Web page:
RLH: What are some of the new thoughts on how to enforce it, because we've heard from city staff that certain cities like Asheville have tried to regulate these and it just doesn't work, because you can still go and find in districts where these kinds of rentals are supposedly out of compliance with zoning ordinances. You can still find those properties.

BS: I think, obviously, registering your property and making certain that registration number is a company with who's in the house, and how do we get in touch with them, if there's an incident and parking and stuff of that nature. I think there's some systems out there that we are looking at, that other communities around the country are using that may be viable here. We have to check that out, and go through that process and make certain that they've got a good reputation, and what they say they can do, they're doing. And we are looking at a few, but it is difficult, and that I think is one of the things, that at least, from my perspective is how do you regulate them after the fact? And I think that we will come up with some regulation, but we've got to make certain that we can enforce the regulation.

RLH: So you've said that if necessary, you'll tweak the policy as you go along to make it fit. But what's the timeline? What's the next thing that happens on this front?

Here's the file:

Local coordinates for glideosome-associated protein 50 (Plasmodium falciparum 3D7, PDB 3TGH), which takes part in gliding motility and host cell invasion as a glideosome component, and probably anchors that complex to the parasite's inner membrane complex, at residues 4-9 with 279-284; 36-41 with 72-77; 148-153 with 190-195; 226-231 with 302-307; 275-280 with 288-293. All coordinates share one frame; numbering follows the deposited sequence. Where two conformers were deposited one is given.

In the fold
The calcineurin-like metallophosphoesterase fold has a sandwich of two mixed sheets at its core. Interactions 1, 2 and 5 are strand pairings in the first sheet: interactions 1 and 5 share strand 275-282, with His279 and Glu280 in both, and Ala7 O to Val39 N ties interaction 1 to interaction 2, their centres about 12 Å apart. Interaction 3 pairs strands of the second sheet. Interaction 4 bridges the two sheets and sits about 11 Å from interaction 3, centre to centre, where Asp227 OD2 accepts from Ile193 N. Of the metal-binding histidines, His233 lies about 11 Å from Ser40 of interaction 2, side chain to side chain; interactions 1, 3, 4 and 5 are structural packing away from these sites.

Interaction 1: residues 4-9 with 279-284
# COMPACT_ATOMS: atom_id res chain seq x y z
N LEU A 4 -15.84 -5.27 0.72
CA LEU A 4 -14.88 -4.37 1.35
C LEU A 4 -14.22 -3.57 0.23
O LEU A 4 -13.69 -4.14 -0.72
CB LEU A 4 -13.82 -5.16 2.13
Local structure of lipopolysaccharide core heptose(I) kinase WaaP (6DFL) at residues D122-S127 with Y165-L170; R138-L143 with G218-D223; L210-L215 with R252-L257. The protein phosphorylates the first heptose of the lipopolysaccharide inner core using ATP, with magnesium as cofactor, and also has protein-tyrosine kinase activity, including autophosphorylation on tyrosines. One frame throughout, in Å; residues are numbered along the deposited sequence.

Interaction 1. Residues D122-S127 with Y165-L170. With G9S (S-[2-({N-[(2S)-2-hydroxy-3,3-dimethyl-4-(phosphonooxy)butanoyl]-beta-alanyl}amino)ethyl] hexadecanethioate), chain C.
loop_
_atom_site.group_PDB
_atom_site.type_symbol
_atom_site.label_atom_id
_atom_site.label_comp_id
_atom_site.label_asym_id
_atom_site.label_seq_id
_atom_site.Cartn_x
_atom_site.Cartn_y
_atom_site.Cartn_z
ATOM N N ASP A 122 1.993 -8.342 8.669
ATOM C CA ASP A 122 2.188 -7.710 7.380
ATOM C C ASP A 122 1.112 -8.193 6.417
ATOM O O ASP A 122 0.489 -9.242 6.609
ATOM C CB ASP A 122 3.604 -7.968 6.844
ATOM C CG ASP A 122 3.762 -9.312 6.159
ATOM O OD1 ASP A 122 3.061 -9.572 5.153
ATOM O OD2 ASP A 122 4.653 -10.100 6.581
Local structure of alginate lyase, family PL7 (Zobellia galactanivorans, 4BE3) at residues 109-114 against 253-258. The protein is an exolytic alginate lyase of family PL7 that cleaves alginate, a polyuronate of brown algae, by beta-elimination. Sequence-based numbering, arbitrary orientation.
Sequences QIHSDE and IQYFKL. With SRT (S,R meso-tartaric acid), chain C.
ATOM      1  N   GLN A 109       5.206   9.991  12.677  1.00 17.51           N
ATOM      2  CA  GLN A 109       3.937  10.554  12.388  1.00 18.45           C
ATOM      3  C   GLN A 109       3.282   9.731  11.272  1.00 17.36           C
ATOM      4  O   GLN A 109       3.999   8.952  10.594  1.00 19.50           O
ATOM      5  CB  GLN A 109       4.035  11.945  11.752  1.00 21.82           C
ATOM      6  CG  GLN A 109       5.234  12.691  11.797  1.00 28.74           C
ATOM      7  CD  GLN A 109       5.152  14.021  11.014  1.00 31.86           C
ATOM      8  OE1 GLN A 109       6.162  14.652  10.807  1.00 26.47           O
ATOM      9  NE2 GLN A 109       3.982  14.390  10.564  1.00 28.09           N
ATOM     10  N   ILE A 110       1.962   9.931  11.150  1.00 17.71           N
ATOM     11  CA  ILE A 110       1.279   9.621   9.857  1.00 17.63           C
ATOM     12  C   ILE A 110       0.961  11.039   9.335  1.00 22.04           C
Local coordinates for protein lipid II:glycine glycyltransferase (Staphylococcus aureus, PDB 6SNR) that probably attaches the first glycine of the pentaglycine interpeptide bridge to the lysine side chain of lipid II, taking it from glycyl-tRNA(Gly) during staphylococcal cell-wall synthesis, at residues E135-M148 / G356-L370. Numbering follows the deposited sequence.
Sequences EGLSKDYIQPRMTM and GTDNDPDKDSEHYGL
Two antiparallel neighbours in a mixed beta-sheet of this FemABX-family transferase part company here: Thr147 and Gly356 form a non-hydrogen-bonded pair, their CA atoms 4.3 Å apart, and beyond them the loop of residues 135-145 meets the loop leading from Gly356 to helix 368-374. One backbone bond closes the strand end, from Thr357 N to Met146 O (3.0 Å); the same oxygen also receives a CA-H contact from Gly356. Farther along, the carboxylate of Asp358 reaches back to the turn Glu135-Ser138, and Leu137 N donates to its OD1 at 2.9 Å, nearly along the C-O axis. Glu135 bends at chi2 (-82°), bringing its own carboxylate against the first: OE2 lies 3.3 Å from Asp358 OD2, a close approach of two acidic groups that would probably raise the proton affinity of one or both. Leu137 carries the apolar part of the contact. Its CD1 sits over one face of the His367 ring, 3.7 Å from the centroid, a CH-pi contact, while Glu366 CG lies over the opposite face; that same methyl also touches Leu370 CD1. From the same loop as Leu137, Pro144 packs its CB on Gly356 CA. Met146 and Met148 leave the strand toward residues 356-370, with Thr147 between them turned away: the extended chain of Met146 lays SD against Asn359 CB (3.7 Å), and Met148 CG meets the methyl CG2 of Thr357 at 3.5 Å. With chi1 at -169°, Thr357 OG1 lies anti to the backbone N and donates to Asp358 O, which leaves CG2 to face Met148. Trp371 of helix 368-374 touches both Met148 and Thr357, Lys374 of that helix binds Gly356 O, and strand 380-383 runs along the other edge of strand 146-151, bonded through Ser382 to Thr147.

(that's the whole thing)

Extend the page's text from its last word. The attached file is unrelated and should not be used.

BS: Well, I think we will have some sort of a public hearing, at some point time, in the very near future to start, you know, to hear what the community has to say. Hear the passions of the community, for those that want them and those that don't want them. And then the council will have to make a decision. You know, maybe not then and there, but we may ask for it to be sent back to get some more information before we make a decision. We may be at the point where we're ready to make a decision. I think there are some council members that may be ready to make a decision now. But I want to make sure that we try to get it right. This is -- I know -- a very emotional, hot topic issue. And, you know, I've heard from people that are in this type of business that are making money and some of them are saying it's the only way that I can keep my property. And if you do away with it, I'm going to be hurt financially. On the other side, those people are saying to me I've made a big investment in my house here and in this neighborhood here, and I don't want to see the character of my neighborhood destroyed with this type of a rental situation. And please, protect our neighborhoods. So we're trying to find some middle ground here, some sort of a compromise that will work hopefully for both sides. Usually it doesn't make any group happy. Well, I am personally looking for non-zero solution to this very complicated problem. And, believe me, council has asked a lot of good questions, continues to ask questions, has asked our staff to reach out to other communities around the country and see who's got it right, who's got it wrong. And, even as of this morning, I was talking to one of the planners from Charleston that have gone back through another rendition and putting a task force together to evaluate the policy that they had in place, that they felt was not working for them.